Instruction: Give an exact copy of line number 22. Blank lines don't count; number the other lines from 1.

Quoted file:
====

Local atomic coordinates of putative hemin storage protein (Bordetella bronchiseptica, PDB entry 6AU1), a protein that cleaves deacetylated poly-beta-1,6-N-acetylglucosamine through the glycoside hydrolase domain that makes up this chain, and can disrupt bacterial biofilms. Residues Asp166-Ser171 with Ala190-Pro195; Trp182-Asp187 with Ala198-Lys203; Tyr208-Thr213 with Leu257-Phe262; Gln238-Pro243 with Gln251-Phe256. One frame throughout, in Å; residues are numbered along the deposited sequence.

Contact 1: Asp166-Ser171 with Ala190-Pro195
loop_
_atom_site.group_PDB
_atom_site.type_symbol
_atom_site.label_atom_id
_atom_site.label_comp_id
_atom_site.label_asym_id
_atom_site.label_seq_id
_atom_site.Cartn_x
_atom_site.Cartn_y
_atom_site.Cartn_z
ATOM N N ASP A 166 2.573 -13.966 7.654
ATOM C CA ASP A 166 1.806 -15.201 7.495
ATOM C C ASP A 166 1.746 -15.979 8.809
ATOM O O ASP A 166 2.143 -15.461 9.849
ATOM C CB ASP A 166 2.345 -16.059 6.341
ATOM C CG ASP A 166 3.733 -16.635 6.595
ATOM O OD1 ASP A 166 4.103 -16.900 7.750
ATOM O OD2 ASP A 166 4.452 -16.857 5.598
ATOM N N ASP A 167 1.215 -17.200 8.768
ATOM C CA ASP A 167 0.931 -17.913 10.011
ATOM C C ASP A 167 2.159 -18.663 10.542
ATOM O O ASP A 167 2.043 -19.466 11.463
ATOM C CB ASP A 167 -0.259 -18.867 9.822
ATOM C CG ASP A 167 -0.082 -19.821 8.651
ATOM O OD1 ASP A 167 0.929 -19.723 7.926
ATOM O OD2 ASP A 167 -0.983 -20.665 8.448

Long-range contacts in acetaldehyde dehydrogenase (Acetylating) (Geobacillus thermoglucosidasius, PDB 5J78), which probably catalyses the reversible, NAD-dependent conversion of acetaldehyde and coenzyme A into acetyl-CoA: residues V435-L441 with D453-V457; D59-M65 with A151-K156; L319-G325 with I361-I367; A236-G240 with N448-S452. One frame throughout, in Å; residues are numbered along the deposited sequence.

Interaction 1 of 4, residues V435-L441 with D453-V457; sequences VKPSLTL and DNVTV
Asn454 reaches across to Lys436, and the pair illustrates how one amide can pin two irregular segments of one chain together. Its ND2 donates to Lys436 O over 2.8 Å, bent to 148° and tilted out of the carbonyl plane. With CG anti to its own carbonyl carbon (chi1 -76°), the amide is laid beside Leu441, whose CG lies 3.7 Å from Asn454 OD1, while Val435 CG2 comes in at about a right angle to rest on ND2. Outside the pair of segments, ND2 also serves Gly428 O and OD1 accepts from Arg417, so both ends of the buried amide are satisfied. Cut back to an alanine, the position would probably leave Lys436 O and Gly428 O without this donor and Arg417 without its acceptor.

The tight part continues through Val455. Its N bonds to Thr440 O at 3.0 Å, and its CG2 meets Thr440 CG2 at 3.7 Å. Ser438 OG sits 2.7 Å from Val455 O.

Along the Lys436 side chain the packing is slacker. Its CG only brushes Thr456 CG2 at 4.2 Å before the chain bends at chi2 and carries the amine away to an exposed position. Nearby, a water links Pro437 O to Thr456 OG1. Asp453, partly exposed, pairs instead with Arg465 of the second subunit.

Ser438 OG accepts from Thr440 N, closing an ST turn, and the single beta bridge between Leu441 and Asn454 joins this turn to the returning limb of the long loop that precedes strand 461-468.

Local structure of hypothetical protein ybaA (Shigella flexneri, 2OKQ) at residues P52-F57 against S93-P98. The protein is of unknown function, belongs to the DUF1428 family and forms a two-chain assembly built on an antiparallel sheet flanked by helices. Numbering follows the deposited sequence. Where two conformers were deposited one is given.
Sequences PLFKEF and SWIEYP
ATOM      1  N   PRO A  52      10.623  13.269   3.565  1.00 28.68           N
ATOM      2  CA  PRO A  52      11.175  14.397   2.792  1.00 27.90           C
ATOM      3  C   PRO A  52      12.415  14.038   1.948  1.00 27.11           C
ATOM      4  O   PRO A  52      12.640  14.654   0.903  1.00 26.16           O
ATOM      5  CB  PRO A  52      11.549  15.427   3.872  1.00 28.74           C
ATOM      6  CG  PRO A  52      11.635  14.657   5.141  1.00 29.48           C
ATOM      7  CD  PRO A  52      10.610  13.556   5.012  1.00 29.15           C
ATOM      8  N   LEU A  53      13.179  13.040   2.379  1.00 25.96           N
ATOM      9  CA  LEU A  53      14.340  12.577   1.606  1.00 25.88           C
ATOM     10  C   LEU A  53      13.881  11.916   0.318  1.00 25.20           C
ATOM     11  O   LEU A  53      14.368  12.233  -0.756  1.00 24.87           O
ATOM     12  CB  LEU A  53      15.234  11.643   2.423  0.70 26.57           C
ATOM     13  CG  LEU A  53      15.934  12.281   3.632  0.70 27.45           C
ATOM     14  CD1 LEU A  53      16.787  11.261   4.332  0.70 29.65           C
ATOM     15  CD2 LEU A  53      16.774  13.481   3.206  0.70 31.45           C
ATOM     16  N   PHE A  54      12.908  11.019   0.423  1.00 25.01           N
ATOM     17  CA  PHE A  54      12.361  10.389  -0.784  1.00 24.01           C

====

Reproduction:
ATOM C CA ASP A 167 0.931 -17.913 10.011